5 Signs of Spring
Winter isn’t all bad. But its sparseness can leave us craving the burst of life and colour that spring brings.
Though spring officially start in March, signs of spring start to emerge from January into February too. So keep your eyes peeled for new life around you as you’re out exploring.
Early spring sees changes in wildlife behaviour as well as vegetation starting to spring in to life. The reappearance of the welcome vibrant greenery and early flowers are welcomed by wildlife and humans alike.
1. Spring Flowers
As many pollinators start to emerge from their winter state with minimal winter flowering options, the early spring flowers are essential for their survival.
With the Snowdrops leading the way, often breaking through the frosty ground of January, these distinctive white flowers are one of the first signs that winter is on its way out. The vibrant colours of the familiar Crocuses are usually close behind.
Late February in to March sees the appearance of the distinctive yellow Daffodils a common sign that spring is well and truly here. While in the woodland the Dog’s Mercury will develop their delicate flowers, along with violets and the “messenger of the spring” the Lesser Celandine bursting in to full colour.
2. Tree Activity
Trees spring in to action earlier than is visible to the naked eye. In early spring, as the daylight hours start to increase, the roots start to mobilise extra water and nutrient uptake from the soil to the rest of the tree to fuel the next season’s cycle.
Through autumn the leaf buds have remained dormant, but these now start to open to reveal the burst of fresh vibrant leaf cover that develops in to early summer. This process is triggered by the extra daylight hours enabling extra photosynthesis for energy production to sustain further growth.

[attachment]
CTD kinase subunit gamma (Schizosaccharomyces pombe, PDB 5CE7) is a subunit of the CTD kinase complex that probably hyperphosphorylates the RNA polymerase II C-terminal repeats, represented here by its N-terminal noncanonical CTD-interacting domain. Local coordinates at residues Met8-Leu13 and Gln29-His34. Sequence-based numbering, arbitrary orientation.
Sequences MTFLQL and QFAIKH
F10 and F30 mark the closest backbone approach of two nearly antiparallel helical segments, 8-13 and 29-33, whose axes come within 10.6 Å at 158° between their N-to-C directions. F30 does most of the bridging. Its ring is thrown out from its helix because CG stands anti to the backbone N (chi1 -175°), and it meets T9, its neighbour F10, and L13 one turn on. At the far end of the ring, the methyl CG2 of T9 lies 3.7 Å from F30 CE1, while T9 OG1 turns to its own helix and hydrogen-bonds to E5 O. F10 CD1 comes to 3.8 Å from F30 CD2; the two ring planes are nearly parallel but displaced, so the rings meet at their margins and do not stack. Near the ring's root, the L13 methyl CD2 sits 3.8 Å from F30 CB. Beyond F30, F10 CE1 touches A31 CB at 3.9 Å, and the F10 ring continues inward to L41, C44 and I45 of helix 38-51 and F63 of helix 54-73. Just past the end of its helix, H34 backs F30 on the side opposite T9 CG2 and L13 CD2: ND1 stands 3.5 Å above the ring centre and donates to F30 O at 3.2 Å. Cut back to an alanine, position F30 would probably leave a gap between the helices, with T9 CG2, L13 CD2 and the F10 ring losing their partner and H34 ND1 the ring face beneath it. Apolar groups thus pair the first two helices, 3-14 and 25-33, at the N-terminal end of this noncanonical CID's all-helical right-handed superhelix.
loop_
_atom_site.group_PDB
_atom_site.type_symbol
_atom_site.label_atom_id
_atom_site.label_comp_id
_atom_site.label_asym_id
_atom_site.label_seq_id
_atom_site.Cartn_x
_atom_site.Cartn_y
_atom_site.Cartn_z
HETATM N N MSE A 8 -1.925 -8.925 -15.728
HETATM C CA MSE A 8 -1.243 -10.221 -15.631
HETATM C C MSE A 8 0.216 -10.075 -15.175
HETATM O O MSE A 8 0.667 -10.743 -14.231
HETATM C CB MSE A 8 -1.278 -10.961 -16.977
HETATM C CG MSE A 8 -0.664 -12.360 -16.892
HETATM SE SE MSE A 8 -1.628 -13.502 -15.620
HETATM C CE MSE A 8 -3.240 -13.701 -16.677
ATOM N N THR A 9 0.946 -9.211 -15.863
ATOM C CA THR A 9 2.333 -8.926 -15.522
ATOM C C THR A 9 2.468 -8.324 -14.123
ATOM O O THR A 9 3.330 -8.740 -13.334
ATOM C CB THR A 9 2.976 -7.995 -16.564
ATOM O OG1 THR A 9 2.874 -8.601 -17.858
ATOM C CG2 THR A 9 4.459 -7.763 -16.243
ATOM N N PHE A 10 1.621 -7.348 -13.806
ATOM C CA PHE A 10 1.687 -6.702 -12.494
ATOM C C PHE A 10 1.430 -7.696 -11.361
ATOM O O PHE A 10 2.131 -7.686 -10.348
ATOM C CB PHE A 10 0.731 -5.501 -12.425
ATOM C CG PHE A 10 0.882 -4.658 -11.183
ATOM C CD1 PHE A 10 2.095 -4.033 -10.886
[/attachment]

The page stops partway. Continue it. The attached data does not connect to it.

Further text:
Many trees flower in early spring, ahead of the later flowering blossoms of the fruit trees. Flowers on a tree can vary greatly to look at, from the pine cone, to the catkins and the tiny barely visible female flower on the Hazel tree, but all are classed as flowers, and all enable the next generation of the tree.
The first bumblebee sighting of the season is always an exciting one isn’t it? It means that spring has definitely sprung. From February to April the Queen Bees are out looking for new nesting sites. Hibernating bees and butterflies will also start to emerge and take full advantage of what the early flowering trees and spring flowers have to offer.
Some butterflies return to the UK for our warmer spring and summer climate, where as those butterflies who have remained here in hibernation will emerge, having hidden away through the winter in either their adult, egg or caterpillar state. One of the first butterfly species you are likely to spot in spring is the distinctive yellow of the Brimstone.
This needs a section all of its own, as frogspawn is not only a distinctive sign of spring but such a great learning opportunity to engage kids in too.
Not only is frogspawn easy to identify but because of the clear gelatinous outer, the inner embryonic state of the tadpole is easy to see and study as they change and develop. A great excuse to re-visit the frogspawn site regularly so kids can see as the tadpoles emerge and watch as they change through their different stages of development before adulthood.
From early February bird song becomes more audible as the hardy native birds start their spring ritual. Their bird song becomes louder and more persistent as they start to claim and protect their new nesting sites for the upcoming breeding season. Birdsong is further enhanced as migrating birds return to the UK for the warmer seasons too.
It is also found that the stronger males sing the loudest and therefore attract more potential mates. A bird with a louder singing voice is deemed to be stronger and healthier and more capable of protecting the nest and raising healthy young.
As nest building begins, defending the territory becomes even more important with a lot of posturing, shouting and fighting. This is a more arduous time, especially for species such as the Wren who builds multiple nests for the female to chose from.
The Wren is also polygamous, meaning that he has multiple breeding females within his territory. So the wren may be one of the smaller native birds, but he certainly gives himself a big task each year!
So as you head out for your adventures, whether it’s on expedition or simply on a family walk at the weekend, keep looking around you and admire the changing seasons. At a time when too many people are stuck inside with work, school and commuting, it is important to get outside as often as possible, to reconnect with nature and marvel at the changing seasons.